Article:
Chris: They promote whoever they like – there is no fairness to it. But I don’t really mind too much. Supervisors aren’t paid much more than we are. All these jobs, even the supervisors’, they’re dead end jobs. You aren’t going anywhere much from here. They might give you another job with a fancy title…
Gloria: (interrupting) We already have a fancy title (she sits up straight and proud) – Customer Ambassador. (She twirls her finger indicating “whooptee do”) Somebody probably got paid thousands and thousands of dollars to think that one up. (sarcastically) Soooo good for morale.
Chris: (smiling) As I was saying, they might give you (turns to look at Gloria) a fancier title (now looking at everyone) but it is really just a chance to ride you even more than they do already.
Ray: And make you do the illegal stuff.
Melanie: So, where are the good jobs, the jobs with benefits and decent pay. I finished two years of college. I have good references. I have always been a good employee. You would think I could do better than this. (becomes very embarrassed about what she just said and is nearly crying again) Oh, I am so sorry. You are all good employees, you’re smart, you work hard. I don’t know what I would have done without you these past few days. People think these jobs are for idiots. It’s not true. It is hard to learn everything and to be running all over this place at the same time. This job is not easy. (She is nearly crying again)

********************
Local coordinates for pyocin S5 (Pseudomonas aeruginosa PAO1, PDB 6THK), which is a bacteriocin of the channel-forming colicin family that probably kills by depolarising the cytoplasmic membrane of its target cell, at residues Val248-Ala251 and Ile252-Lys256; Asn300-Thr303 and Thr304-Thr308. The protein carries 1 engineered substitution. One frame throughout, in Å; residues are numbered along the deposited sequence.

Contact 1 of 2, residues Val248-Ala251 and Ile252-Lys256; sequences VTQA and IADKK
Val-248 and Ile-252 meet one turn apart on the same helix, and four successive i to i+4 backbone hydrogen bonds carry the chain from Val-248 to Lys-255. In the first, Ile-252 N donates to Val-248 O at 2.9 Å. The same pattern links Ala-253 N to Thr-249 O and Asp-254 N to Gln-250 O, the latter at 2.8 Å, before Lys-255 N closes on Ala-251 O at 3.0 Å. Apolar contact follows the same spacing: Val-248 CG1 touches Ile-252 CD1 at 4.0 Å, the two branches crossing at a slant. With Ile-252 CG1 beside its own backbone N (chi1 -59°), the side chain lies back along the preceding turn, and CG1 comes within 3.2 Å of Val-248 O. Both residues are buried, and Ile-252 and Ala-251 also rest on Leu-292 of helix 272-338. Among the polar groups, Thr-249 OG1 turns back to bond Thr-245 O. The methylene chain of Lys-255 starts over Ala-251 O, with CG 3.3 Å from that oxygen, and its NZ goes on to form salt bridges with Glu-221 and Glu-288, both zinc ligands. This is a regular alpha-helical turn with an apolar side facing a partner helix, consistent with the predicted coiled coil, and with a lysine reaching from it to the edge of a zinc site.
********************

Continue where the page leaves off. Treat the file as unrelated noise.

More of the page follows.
REAL NEWS: One-quarter of all jobs in the U.S. pay poverty-level wages.
Gloria: It’s ok Melanie. We’ve all been through what you’re dealing with.